Then the auditor offers their professional opinion. This is where the verdict goes: here’s where they say whether your business passed or failed the audit. This is by far the most important part of the report, and you can expect many clients to flip straight to the professional opinion when you show them the report.
Alongside their verdict, the auditor may offer one of several descriptors:
- Unqualified: The company passed the SOC 2 audit without qualifications. “Unqualified” might sound scary, but this is the best outcome a business can hope for.
- Qualified: The company passed the SOC 2, but with some qualifications.
- Adverse: The company did not pass the SOC 2 audit.
- Disclaimer: The auditor did not have enough information to form a definite conclusion. You don’t want to pay for a SOC 2 audit just for it to be inconclusive, so you’ll want to be as forthcoming and helpful as possible to ensure they can render a judgement.
2.) Management Assertion
The company being reported on writes this section, describing the scope of the SOC 2 audit and providing basic details about their security practices and the nature of the report itself.
Most of the time, the information here ends up being redundant with the summary info in the first section. But that’s the point. Unless there was a serious misunderstanding, this section should show that the company and the auditor are in agreement on the fundamentals of the report.
3.) Service System Description
This section goes into greater detail on any security systems, controls, or procedures that are already in place. It outlines a company’s security practices in great detail, providing a robust portrait of the company’s security systems at the time the audit was conducted.
4.) Tests of Controls
This section, taking up the bulk of the report, conveys the auditor’s examination of a company’s security systems in great detail. This section is often presented in table form, presenting line item details about how the auditor examined each aspect of the company’s security systems and practices.
Most stakeholders won’t read this section in full. If they’re interested in a specific topic, such as your company’s access control policies, they might see how you did in that specific area. But more likely than not, they’ll focus on the auditor’s professional opinion and skim this section just to make sure they did their work.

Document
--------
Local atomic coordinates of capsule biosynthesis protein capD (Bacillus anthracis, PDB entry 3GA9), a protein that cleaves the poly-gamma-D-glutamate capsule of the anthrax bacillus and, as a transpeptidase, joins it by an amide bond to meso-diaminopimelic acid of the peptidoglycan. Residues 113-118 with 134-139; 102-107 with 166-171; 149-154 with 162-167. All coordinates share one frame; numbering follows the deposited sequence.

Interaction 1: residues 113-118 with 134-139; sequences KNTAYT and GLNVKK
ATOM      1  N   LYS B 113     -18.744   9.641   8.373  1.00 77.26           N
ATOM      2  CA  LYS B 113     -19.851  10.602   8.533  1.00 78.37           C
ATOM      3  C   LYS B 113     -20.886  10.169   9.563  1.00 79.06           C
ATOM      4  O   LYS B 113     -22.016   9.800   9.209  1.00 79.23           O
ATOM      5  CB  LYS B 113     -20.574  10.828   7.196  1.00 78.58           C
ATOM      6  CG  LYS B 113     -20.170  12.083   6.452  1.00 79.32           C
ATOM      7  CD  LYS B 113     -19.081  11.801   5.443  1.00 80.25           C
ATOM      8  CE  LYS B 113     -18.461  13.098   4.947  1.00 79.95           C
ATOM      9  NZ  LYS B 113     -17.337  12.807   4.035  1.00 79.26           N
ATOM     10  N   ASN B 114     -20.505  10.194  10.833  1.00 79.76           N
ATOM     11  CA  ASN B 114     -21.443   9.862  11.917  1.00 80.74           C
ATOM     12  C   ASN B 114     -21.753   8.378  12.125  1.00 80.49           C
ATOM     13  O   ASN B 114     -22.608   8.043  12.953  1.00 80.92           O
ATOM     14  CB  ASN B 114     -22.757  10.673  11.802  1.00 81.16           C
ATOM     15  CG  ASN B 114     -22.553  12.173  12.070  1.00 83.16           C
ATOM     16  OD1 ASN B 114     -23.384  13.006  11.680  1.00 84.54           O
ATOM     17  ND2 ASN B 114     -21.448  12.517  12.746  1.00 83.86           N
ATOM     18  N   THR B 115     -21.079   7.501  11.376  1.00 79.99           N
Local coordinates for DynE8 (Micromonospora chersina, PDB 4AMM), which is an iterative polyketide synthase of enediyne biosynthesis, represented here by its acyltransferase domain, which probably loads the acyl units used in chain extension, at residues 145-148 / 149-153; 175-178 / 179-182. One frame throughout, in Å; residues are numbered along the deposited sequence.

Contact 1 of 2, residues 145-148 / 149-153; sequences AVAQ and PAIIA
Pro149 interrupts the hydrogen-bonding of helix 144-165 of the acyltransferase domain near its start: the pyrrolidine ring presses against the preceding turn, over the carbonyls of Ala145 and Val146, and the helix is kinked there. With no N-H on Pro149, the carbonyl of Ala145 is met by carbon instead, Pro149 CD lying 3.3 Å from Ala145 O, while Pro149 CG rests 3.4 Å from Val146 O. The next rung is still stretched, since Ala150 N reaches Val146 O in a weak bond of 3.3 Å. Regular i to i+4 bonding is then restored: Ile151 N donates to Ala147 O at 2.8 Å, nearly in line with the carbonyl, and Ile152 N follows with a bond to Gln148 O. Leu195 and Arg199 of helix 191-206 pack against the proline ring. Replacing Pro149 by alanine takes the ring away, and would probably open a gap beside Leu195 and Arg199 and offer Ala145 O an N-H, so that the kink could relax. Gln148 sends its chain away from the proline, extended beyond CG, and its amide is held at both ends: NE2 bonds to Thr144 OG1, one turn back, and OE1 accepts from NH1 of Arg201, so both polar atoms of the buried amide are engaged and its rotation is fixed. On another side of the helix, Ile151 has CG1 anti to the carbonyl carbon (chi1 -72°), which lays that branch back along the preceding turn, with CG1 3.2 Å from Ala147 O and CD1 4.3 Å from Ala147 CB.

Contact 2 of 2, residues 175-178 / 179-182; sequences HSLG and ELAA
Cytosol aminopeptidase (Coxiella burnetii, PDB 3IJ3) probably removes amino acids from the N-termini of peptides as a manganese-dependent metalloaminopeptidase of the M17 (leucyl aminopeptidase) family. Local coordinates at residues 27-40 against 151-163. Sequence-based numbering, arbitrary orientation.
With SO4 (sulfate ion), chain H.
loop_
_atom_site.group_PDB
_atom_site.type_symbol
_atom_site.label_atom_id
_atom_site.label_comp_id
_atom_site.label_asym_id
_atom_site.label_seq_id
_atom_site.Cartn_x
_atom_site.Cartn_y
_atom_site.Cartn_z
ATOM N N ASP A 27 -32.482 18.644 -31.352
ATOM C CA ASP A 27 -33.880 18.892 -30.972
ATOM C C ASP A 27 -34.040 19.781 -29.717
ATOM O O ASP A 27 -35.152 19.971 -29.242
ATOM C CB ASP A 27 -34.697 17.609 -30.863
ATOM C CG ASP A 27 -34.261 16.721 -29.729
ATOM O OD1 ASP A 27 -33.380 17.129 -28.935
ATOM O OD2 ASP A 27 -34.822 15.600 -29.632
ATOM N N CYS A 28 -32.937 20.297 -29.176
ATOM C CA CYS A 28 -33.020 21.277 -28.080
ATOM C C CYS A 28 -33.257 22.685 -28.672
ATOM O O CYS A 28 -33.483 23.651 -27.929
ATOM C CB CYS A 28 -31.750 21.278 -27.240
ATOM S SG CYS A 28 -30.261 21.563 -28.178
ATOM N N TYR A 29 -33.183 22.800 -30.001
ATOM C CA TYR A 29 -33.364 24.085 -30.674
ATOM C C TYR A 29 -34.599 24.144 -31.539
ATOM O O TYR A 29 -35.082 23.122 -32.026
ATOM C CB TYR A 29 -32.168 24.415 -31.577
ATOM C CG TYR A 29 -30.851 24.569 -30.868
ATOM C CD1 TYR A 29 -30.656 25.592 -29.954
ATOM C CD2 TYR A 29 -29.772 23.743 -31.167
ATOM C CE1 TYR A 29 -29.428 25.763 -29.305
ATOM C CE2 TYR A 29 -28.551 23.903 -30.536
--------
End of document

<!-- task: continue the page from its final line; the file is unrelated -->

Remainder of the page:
Even companies that pass a SOC 2 audit may have minor issues noted in the tests of controls section. If one or two employees failed to complete a particular training, for instance, the auditor might note that, without it seriously hampering their judgement of the company’s overall practices.
5.) Additional Information
Some reports may tack on additional information at the end. If the auditor highlighted specific issues in the report, for instance, the company may want to respond to them in this section. Often, the best approach is for the company to acknowledge the issue and then describe how they intend to remediate it going forward.
Once the report is finished, every SOC 2 report goes through peer review by a CPA who was not involved in the audit itself. As long as that goes smoothly, you’ll have an official report that shows your business is SOC 2 compliant.
Step 4: Ongoing Auditing
A SOC 2 report is only valid from one year. Because type II reports take six to twelve months, that means SOC 2 compliance becomes an ongoing process. As soon as the finished report is filed, it’s time to start planning your next SOC 2 audit and report.
This is also the time to follow up on any issues that came out in the report. By making the effort to resolve any issues, you can ensure your SOC 2 compliance for years to come and reassure clients that they can trust your business.
One Last Thing…
Have you been wondering what SOC even stands for? Well, I don’t want to leave you hanging!
“SOC,” in this case, stands for system and organization controls. It originally stood for service organization controls, until the AICPA changed it to reflect the broader base of organizations that could benefit from SOC reporting. Although their new name doesn’t exclusively limit SOC 2 reports to service businesses, SOC 2 compliance is still chiefly focused on service providers.